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him from offering to you, and to engage your acquaintance to purchase them.

But, dear sir, I would fain go further. I would fain presume upon our friendship (which now begins to be ancient between us) and recommend to your civilities a man who does honour to his country by his talents, and disgraces it by the little encouragement he has hitherto met with. He is a man of very extensive knowledge, and of singular good dispositions; and his poetical, though very much to be admired, is the least part of his merit. He is very well qualified to instruct youth, by his acquaintance both with the languages and sciences; and possesses so many arts of supplying the want of sight, that the imperfection would be no hinderance. Perhaps he may entertain some such project in Dumfries, and be assured you could not do your friends a more real service than by recommending them to him. Whatever scbeme he may choose to embrace, I was desirous you should be prepossest in his favour, and be willing to lend him your countenance and protection, which, I am sensible, would be of great advantage to him.

Since I saw you, I have not been idle. I have endeavoured to make some use of the library *, which was entrusted to me, and have employed myself in a composition of British history, beginning with the union of the two crowns.

I have finished the reign of James and Charles, and will soon send them to the press. I have

* The Advocates' Library, in which, for a time, Mr. Home held a situation.

the impudence to pretend that I am of no party, and have no bias. Lord Elibank says that I am a moderate Whig, and Mr. Wallace, that I am a candid Tory.

I was extremely sorry that I could not recommend your friend to director Hume, as Mr. Cummin desired me. I have never exchanged a word with that gentleman since I carried Jemmy Kirk. patrick to him, and our acquaintance has entirely dropped. I am, dear sir, your most affectio friend and humble servant,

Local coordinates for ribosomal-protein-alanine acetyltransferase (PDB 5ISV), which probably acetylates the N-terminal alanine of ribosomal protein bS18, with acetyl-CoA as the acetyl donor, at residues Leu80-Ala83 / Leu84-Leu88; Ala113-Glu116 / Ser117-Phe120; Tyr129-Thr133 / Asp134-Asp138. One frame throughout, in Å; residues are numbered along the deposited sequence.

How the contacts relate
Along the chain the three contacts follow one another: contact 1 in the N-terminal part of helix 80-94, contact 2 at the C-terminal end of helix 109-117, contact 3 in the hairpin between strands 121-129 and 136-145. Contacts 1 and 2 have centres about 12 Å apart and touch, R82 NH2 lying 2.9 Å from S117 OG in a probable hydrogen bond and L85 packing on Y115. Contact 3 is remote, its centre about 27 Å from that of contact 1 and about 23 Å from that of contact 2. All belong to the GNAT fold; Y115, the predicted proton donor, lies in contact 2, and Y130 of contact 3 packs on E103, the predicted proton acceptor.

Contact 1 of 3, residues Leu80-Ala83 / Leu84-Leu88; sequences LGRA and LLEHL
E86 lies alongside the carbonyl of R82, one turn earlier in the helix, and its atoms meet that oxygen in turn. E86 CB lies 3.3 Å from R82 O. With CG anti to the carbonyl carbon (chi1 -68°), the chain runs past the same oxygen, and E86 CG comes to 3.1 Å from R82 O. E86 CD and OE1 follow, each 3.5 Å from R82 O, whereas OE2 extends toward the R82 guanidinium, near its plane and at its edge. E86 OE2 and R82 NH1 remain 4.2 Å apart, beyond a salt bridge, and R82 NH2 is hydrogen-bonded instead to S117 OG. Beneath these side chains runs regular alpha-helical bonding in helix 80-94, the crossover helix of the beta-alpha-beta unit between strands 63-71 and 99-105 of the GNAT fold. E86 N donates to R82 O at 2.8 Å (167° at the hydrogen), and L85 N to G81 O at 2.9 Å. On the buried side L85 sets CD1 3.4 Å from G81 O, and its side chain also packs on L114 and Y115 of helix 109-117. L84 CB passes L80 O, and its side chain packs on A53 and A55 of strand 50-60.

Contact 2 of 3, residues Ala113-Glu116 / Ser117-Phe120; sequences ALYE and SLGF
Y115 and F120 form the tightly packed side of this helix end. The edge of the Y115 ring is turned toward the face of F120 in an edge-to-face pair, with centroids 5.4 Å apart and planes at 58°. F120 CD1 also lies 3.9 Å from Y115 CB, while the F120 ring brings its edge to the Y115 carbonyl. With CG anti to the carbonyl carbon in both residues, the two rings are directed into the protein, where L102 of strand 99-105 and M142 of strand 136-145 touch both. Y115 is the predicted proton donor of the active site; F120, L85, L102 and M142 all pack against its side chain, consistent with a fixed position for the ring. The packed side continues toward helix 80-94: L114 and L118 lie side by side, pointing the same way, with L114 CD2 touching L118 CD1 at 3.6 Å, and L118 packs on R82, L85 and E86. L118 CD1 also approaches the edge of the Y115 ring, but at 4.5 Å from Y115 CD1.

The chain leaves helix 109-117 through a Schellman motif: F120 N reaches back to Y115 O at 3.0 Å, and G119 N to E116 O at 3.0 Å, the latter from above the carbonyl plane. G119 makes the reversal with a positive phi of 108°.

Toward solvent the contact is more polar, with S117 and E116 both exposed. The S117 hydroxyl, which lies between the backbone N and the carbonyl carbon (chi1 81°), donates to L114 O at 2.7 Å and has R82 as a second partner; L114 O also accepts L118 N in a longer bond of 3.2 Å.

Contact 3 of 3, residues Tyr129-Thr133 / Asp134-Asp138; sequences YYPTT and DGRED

DAVID HUME.

DAVID HUME TO DR. ADAM SMITH.

1759. I give you thanks for the agreeable present of your Theory (“ The Theory of Moral Sentiments”). Wedderburn and I made presents of our copies to such of our acquaintances as we thought good judges, and proper to spread the reputation of the book. I sent one to the duke of Argyle, to Lord Lyttleton, Horace Walpole, Soame Jenyns, and Burke, an Irish gentleman, who wrote lately a very pretty Treatise on the Sublime. Millar desired my permission to send one in your name to Dr. Warburton. I have delayed writing to you till I could tell something of the success of the book, and could prognosticate with some probability, whether it should be finally damned to oblivion, or should be registered in the temple of immortality. Though it has been published only a few weeks, I think there appears already such strong symptoms, that I can almost venture to foretell its fate. It is in short this - But I have been interrupted in my letter by a foolish impertinent visit of one who has lately come from Scotland. He tells me that the university of Glasgow intend to declare Ronet's office vacant, upon his going abroad with Lord Hope. I question not but you will have our friend Ferguson in your eye, in case another project for procuring him a place in the university of Edinburgb should fail. Ferguson has very much polished and improved his Treatise on Refinement, and with some amendments it will make an admirable book, and discovers an elegant and a singular genius. The Epigoniad, I hope, will do; but it is somewhat up-hill work. As I doubt not but you consult the Reviews sometimes at present, you will see in the Critical Review a letter upon that poem; and I desire you to employ your conjectures in finding out the author. Let me see a sample of your skill in knowing hands by your guessing at the person. afraid of Lord Kame's Law Tracts.